No disrespect to the impressive South African runner-up Kevin Anderson, but this was the final every tennis, and sport, fan wanted. Played out over two days partly under the atmospheric roof, it didn’t disappoint – it was like going back in time to historic matches such as their 2012 Australian Open final. Eventually won by Djokovic over 5 astonishing sets (6-4, 3-6, 7-6 (11), 3-6, 10-8) it was treasured even more than usual because many thought these two would never be seen again playing each other at such a level on Centre Court, the Serbian due to injury and Nadal because of years of struggles on the grass. Mesmerizing, thrilling, epic – it was a match that you simply didn’t want to end.

Rise of the Roses

Every now and again a team has their moment; a performance that establishes them as a real force to be reckoned with. The year 2018 was when England’s netball team had theirs. The Commonwealth Games had been dominated by Australia and New Zealand, contesting every single final. In 2018, Australia were the defending champions and came up against a Tracy Neville team who were massive underdogs after staging a dramatic semi-final comeback to beat Jamaica.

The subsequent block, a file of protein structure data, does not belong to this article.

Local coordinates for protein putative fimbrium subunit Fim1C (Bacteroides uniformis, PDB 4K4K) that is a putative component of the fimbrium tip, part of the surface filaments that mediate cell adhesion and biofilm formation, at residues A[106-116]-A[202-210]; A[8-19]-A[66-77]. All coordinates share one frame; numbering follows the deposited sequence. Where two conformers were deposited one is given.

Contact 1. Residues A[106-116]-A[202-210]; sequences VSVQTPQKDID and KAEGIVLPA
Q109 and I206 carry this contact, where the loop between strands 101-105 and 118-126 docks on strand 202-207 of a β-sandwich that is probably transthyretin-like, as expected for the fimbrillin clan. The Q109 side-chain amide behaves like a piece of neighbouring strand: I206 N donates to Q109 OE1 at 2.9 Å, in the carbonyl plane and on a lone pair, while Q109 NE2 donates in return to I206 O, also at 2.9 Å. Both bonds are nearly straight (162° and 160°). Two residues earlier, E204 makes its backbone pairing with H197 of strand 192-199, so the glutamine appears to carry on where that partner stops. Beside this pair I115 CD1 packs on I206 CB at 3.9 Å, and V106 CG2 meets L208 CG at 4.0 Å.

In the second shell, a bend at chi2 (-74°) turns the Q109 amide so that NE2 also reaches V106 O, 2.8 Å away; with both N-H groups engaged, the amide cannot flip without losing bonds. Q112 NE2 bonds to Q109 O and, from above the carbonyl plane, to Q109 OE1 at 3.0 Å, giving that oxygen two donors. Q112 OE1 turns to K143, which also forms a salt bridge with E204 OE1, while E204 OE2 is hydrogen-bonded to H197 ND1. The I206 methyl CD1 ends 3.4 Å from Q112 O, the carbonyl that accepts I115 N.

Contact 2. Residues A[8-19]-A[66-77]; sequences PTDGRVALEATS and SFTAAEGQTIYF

With the game level 25-25 at half-time, it seemed only a matter of time before the three-time Champions would pull away, especially with a raucous home crowd behind them. Yet England, the three-time bronze medallists, stunned them by overturning a four-point gap in the final quarter, with Helen Housby scoring a dramatic winner fitting for such a tense game with the very final play. Cue delirium amongst the England players and pandemonium amongst Roses fans (and in the commentary box).

To put it into context, England had only beaten Australia five times before and never at a major tournament. It was the Roses’ best ever result, outdoing a silver won at the 1975 World Cup. The fact that they were voted by the public as The Sports Personality Team of the Year says everything for the significance of their performance Down Under.